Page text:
A Warning against Hypocrisy (from Matthew 23:1-12)
Then Jesus said to the crowds and to his disciples: “The teachers of the law and the Pharisees sit in Moses’ seat. So you must be careful to do everything they tell you. But do not do what they do, for they do not practice what they preach. They tie up heavy, cumbersome loads and put them on other people’s shoulders, but they themselves are not willing to lift a finger to move them. (The entire passage is linked below.)
Sometimes I find it difficult to relate to the stories of the ancient world underpinning the biblical lessons that we study each year – but not this one. In our beloved city seemingly built on the pillars of reputation and resume, it is hard to imagine a more Washington-applicable parable than the blinding pride of the Pharisees.
Ironically, Jesus notes that the Pharisees intrinsically know what is right, they do preach the truth – “do everything they tell you,” he says. But he continues, “Do not do what they do, for they do not practice what they preach.” Instead of acting as the leaders they should have been, they simply told others what to do and shirked their own responsibilities. What an incredible disappointment: The leaders of the community would be saying the right things, but not living by example; they add to the legalistic burdens of their community members in a self-righteous haze rather than compassionately guiding them to the freedom found through an authentic relationship with God.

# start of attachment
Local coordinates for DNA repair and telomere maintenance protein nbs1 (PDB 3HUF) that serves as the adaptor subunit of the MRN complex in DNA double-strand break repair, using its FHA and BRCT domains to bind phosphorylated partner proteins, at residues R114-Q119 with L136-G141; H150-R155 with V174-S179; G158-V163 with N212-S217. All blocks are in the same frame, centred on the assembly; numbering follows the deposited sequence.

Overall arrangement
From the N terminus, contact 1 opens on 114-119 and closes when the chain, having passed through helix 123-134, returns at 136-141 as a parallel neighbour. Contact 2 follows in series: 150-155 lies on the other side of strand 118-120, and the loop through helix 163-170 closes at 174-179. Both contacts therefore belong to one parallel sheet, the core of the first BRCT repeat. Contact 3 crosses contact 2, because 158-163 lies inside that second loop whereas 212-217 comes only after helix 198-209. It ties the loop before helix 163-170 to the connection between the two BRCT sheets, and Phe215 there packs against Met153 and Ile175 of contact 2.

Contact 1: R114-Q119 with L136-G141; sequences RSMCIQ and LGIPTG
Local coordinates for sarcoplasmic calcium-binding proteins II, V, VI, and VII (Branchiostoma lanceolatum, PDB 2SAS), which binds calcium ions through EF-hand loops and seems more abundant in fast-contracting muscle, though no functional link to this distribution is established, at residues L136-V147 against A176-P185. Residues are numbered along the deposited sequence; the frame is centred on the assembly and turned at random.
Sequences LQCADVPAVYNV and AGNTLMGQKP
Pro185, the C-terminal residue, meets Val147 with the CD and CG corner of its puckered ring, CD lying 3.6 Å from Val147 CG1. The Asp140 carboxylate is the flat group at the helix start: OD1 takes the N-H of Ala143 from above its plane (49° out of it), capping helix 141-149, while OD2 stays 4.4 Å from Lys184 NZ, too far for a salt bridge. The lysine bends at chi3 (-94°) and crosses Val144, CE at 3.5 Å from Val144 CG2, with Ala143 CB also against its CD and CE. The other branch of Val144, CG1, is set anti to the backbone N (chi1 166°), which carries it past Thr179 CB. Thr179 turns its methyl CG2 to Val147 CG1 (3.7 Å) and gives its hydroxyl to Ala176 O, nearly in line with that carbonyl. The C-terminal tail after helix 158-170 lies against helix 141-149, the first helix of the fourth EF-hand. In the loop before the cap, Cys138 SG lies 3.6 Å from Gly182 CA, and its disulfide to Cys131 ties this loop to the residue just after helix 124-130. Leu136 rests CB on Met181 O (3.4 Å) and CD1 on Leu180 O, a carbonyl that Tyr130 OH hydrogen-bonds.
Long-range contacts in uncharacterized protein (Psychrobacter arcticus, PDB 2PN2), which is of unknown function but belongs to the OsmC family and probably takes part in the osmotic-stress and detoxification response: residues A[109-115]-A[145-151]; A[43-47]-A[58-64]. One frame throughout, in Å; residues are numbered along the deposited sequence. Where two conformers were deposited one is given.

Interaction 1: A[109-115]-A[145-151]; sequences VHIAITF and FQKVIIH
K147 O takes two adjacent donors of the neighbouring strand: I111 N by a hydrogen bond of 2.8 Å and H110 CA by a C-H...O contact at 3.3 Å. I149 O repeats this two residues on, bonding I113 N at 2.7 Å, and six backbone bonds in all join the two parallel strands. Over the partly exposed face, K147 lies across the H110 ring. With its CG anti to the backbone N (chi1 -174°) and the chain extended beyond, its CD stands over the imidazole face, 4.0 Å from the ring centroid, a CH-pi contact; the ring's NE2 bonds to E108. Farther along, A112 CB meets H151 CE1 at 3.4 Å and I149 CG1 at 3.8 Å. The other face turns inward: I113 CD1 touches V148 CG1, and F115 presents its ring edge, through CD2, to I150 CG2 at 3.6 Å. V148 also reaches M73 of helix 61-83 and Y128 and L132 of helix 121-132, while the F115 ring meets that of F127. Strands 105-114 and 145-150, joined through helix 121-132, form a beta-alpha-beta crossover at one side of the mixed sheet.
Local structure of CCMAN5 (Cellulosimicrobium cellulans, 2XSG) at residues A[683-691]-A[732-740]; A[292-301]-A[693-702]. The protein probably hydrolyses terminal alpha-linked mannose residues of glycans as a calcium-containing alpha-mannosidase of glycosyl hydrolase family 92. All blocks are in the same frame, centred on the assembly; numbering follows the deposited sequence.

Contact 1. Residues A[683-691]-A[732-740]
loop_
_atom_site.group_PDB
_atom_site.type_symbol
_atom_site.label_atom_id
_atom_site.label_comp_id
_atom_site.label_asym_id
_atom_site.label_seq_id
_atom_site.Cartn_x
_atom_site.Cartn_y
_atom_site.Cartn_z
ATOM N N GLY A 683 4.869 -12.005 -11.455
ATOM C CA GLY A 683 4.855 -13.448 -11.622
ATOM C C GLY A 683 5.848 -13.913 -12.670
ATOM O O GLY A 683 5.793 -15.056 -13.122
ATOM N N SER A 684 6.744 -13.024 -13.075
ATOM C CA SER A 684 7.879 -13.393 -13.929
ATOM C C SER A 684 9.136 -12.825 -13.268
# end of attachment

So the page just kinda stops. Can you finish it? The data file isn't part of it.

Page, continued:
Moreover, the Pharisees depicted in Matthew 23 were showy, driven by praise and clout. I imagine that Jesus did not actually care what size their phylacteries were (the small black leather boxes containing scrolls of parchment inscribed with verses from the Torah), but he narrows in on their underlying intention. The impetus for the wide phylacteries and the long tassels was not for personal spiritual renewal, but rather solely for attention – to be seen as the most religious and the most pious. Pride is such a relatable feeling – the desire to appear capable and admired, to hide our flaws, to pass for more than we are; but at its core, pride is an embodiment of our deepest anxieties and fears, truly a lack of trust in our own self-worth in God’s image. And Jesus once again turns human logic on its face with a reminder that what God values most is not in line with our worldly priorities – it is those who are humble who will be exalted.
The season of Lent represents the antithesis of pride. Instead of continuing daily life in our habitual, self-focused way, it is an opportunity to pause and identify and embrace our temptations and weaknesses by fasting (literally or figuratively) and engaging in prayerful practices and almsgiving. The purpose of this annual exercise is not simply deprivation for its own sake, nor is it a friendly reminder of our regular failings in self-control or deficiency of spiritual practices the rest of the year. Instead it is an opportunity to step back, and intentionally and humbly take action to draw closer to God.
This Lent, whether our chosen discipline is fasting from a particular food or habit, the addition of a new prayerful routine, or the practice of compassionate almsgiving through one of the many outreach activities occurring at St. John’s, may we strive to shed our Pharisee tendencies and embrace humility with joy.
Links to the appointed readings for today: